8 liters water
1/2 kg brown sugar
1/2 kg white sugar
4 lemons
1/4 tsp fresh yeast or equivalent dried yeast
optional but traditional:

What to do:

Boil part of the water and pour on the sugars. If you like a darker color drink, use all brown sugar (one kilo).

Add the rest of the water and the juice from the lemons. (Real recipes chop up the lemons, peels and all and add it all, but juice is fine, too). When the mixture is hand-warm, add the yeast. Let stand for one day in room temperature, covered.

Bottle the following morning. Add one teaspoon of sugar and a few raisins in each glass bottle. Cover (but not too tightly as the bottles will explode over time if you do.) Let stand for seven days in a cool place or three days in room temperature. Consume within a week.

You can make this quite alcoholic but I'm not giving that recipe.

The traditional accompaniment is a kind of a doughnut, made by letting the batter drip into the hot fat so that it creates something which looks like a big knot of threads. You dust the knots with icing sugar.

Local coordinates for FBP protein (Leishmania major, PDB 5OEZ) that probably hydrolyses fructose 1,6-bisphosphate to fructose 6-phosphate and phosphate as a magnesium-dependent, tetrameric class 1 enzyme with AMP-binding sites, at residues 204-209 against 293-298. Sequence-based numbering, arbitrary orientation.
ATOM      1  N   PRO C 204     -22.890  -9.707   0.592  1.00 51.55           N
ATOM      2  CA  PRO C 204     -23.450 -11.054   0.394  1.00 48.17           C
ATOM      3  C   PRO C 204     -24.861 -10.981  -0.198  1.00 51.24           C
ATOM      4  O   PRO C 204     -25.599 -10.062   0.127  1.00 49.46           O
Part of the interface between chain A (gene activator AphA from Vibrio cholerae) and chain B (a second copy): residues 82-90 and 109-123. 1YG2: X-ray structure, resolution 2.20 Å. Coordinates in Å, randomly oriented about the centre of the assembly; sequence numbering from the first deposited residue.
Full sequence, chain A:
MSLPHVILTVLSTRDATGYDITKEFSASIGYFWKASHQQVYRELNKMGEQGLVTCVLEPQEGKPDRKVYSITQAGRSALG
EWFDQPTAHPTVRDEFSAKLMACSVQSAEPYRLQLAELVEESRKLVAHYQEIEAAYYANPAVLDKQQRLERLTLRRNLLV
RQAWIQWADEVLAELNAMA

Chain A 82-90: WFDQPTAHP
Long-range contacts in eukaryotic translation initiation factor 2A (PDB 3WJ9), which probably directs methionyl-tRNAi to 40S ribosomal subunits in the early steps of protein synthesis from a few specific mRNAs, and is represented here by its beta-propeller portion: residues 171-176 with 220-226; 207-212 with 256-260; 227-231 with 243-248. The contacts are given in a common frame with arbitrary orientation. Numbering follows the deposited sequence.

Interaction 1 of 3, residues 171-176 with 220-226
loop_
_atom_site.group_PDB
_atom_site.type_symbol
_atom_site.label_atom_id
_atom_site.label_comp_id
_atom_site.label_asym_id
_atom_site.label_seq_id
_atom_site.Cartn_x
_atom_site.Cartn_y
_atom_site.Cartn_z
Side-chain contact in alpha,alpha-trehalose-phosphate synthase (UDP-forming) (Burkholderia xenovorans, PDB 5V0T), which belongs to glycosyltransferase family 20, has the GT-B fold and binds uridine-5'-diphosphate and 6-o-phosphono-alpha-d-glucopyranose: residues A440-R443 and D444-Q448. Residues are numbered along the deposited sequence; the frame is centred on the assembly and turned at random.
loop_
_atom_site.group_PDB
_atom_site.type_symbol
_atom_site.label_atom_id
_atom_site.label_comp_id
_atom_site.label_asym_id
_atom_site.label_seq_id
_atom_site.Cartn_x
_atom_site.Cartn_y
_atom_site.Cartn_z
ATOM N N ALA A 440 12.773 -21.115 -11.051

They are both quite nice. After eating them you can go out to watch the communists march in some countries. Or to watch the students celebrate spring in many countries. Of course, here in the United States this day has been declared A National Prayer Day. Probably to keep the communists away.

Note how very masculine and militaristic that National Prayer Day site is. For instance, this picture is from the site: